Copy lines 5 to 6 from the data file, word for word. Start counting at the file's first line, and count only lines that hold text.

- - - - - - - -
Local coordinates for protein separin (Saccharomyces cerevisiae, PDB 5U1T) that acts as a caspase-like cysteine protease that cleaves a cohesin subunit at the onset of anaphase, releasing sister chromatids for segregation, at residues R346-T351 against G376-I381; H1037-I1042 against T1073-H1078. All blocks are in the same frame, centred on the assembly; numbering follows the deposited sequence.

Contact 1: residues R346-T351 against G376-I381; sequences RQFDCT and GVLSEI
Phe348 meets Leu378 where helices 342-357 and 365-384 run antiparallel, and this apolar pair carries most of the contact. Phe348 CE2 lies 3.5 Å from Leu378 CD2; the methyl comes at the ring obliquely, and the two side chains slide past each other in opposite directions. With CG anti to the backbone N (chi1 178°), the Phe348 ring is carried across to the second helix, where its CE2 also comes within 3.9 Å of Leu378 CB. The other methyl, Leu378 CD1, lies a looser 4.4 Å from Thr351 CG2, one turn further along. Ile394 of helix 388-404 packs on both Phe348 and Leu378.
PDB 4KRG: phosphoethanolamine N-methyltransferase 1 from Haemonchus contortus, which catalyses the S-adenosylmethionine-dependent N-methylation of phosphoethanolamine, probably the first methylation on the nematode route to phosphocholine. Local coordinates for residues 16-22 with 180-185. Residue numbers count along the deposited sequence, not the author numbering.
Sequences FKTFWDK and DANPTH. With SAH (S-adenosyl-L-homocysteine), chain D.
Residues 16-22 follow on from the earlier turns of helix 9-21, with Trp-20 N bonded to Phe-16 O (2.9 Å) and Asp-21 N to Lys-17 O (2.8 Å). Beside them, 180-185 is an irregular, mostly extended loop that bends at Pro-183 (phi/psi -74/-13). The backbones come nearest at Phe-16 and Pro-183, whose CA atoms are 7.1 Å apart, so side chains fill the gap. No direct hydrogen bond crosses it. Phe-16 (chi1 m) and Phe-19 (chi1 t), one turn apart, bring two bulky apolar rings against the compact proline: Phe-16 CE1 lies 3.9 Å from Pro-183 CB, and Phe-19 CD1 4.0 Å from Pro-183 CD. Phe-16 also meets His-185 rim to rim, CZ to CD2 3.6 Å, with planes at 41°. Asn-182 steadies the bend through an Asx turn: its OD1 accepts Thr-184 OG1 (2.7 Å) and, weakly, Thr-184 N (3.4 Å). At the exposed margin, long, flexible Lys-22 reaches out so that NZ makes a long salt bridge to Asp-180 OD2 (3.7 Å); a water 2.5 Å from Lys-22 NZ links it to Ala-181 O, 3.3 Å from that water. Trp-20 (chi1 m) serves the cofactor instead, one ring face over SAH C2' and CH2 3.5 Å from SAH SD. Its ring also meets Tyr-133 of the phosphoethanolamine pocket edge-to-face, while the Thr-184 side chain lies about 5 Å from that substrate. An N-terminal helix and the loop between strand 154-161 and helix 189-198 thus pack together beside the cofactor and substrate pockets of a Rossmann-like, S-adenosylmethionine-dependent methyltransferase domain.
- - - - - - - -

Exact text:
Sequences FKTFWDK and DANPTH. With SAH (S-adenosyl-L-homocysteine), chain D.
Residues 16-22 follow on from the earlier turns of helix 9-21, with Trp-20 N bonded to Phe-16 O (2.9 Å) and Asp-21 N to Lys-17 O (2.8 Å). Beside them, 180-185 is an irregular, mostly extended loop that bends at Pro-183 (phi/psi -74/-13). The backbones come nearest at Phe-16 and Pro-183, whose CA atoms are 7.1 Å apart, so side chains fill the gap. No direct hydrogen bond crosses it. Phe-16 (chi1 m) and Phe-19 (chi1 t), one turn apart, bring two bulky apolar rings against the compact proline: Phe-16 CE1 lies 3.9 Å from Pro-183 CB, and Phe-19 CD1 4.0 Å from Pro-183 CD. Phe-16 also meets His-185 rim to rim, CZ to CD2 3.6 Å, with planes at 41°. Asn-182 steadies the bend through an Asx turn: its OD1 accepts Thr-184 OG1 (2.7 Å) and, weakly, Thr-184 N (3.4 Å). At the exposed margin, long, flexible Lys-22 reaches out so that NZ makes a long salt bridge to Asp-180 OD2 (3.7 Å); a water 2.5 Å from Lys-22 NZ links it to Ala-181 O, 3.3 Å from that water. Trp-20 (chi1 m) serves the cofactor instead, one ring face over SAH C2' and CH2 3.5 Å from SAH SD. Its ring also meets Tyr-133 of the phosphoethanolamine pocket edge-to-face, while the Thr-184 side chain lies about 5 Å from that substrate. An N-terminal helix and the loop between strand 154-161 and helix 189-198 thus pack together beside the cofactor and substrate pockets of a Rossmann-like, S-adenosylmethionine-dependent methyltransferase domain.